Charleston exists as one of North America’s most architecturally significant destinations. Called the Holy City, a nod to the many church steeples that dominate the city skyline, Charleston is a preservationist’s muse with three centuries of well-preserved history on display at every turn. The details of this architecturally rich city reveal themselves when the peninsula’s sidewalks and seawalls are explored on foot, so scroll on and get ready to #ExploreCharleston!
In 1932, homeowner Dorothy Porcher Legge dreamed up an idea to beautify her street: fresh coats of paint in a variety of Caribbean colors. The first home to receive a pastel-hued facelift belonged to Legge, who gave 99 – 101 East Bay Street a pretty pink façade. Each of the neighboring homes soon embraced a signature color, including shades of yellow, green and blue.
Widely considered the finest example of Georgian Palladian architecture in North America, Drayton Hall is certainly one of the Lowcountry’s greatest architectural treasures. Untouched by fad or fashion, the house museum stands as an example of meticulous preservation and has neither running water nor electricity.
Admire a long line of historic homes that sit along The Battery, including the Edmondston-Alston House. This stunning mansion offers a sweeping view of Charleston’s historic harbor. It was from the piazza that General P. T. Beauregard watched the bombardment of Fort Sumter, which signaled the start of the Civil War.
As early as 1687, French Huguenots, fleeing France to avoid religious persecution, worshipped in a church on this site. The fourth church at this location was built in 1844-45 and was designed by Edward B. White.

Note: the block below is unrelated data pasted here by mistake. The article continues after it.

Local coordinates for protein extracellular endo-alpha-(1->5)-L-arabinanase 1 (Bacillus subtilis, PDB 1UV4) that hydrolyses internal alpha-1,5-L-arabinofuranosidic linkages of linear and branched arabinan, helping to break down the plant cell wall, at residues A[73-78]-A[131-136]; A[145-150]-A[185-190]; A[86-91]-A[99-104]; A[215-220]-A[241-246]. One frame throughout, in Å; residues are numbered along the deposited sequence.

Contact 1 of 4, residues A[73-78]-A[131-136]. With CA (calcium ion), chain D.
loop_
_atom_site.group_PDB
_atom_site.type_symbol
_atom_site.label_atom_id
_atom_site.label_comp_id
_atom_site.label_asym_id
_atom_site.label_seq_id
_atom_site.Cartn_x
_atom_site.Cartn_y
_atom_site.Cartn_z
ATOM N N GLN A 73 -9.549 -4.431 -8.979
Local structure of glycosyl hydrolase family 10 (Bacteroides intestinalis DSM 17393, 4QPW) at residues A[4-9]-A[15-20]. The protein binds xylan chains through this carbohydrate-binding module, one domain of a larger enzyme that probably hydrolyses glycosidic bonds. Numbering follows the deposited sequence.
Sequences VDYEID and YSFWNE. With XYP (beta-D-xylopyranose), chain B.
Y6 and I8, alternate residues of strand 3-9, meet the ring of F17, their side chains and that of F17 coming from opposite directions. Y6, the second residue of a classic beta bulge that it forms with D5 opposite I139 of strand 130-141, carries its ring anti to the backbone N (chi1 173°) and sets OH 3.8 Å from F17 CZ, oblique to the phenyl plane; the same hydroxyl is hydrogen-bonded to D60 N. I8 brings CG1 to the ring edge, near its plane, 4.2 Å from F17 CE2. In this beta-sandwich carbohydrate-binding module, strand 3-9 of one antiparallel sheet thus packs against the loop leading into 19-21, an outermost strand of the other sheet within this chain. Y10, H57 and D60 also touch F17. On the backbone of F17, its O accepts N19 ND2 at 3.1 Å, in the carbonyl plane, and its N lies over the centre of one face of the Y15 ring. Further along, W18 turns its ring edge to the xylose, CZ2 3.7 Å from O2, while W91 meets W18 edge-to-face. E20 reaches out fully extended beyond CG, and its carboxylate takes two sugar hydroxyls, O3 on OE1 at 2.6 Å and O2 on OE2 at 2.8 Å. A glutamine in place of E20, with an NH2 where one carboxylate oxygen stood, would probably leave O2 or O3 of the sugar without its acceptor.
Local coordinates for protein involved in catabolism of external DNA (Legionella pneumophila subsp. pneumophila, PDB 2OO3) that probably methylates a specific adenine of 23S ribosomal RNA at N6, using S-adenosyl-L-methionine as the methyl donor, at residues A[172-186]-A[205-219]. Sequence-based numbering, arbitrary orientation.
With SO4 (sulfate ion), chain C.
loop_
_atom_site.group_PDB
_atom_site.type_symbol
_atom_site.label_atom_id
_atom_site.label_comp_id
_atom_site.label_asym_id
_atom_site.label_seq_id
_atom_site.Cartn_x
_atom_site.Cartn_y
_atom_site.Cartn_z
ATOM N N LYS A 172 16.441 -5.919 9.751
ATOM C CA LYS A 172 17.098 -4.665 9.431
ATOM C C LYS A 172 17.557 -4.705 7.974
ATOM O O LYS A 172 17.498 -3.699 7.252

This Gilded Age mansion-turned-inn features 21 beautiful rooms, each equipped with a king bed, a whirlpool and a fireplace. A tribute to Charleston grandeur, the Wentworth Mansion offers personalized service and gracious hospitality.
Completed in 1761, this is the oldest church edifice in the city and one of the few city churches in America to retain its original design. It was here that George Washington worshipped during his tour of the South in 1791.
Along with Dock Street Theatre and the French Huguenot Church, Church Street is also home to St. Philip’s Episcopal Church, which was constructed in 1835-1838. In St. Philip’s churchyard are the graves of John C. Calhoun, Secretary of War and Vice President of the United States; Edward Rutledge, signer of the Declaration of Independence; Charles Pinckney, signer of the Constitution; and Dubose Heyward, author of “Porgy.”
Built in 1808, this home is widely recognized as one of America’s more important neoclassical dwellings. The interior is adorned with elaborate plaster ornamentation and a stunning free-flying staircase. Be sure to check out the joggling board in the formal gardens - this is a uniquely Charleston invention.
The nation’s premier example of an urban plantation, this circa 1818 double house was erected by one of the state’s wealthiest citizens and encompasses nearly an entire city block.
The Gibbes Museum of Art houses more than 10,000 works of southern art. Since 1858, the Gibbes Museum has hosted exhibitions with a regional connection, while its permanent collection includes many pieces of merit from the 1915 to 1940 Charleston Renaissance.
Take a stroll through Charleston's famed Historic District and "ooh" and "aah" over the area's beautiful antebellum mansions and exquisite wrought-iron gates.
The fine arts community has thrived in Charleston since 1736 with the completion of the Dock Street Theatre, the nation’s first permanent playhouse. The theatre now plays host to the destination’s finest cultural institutions, including Spoleto Festival USA.
Have you ever seen a larger-than-life-sized pineapple? Pop over to Waterfront Park to see one of our favorite structures. P.S. Did you know the pineapple is a symbol of hospitality?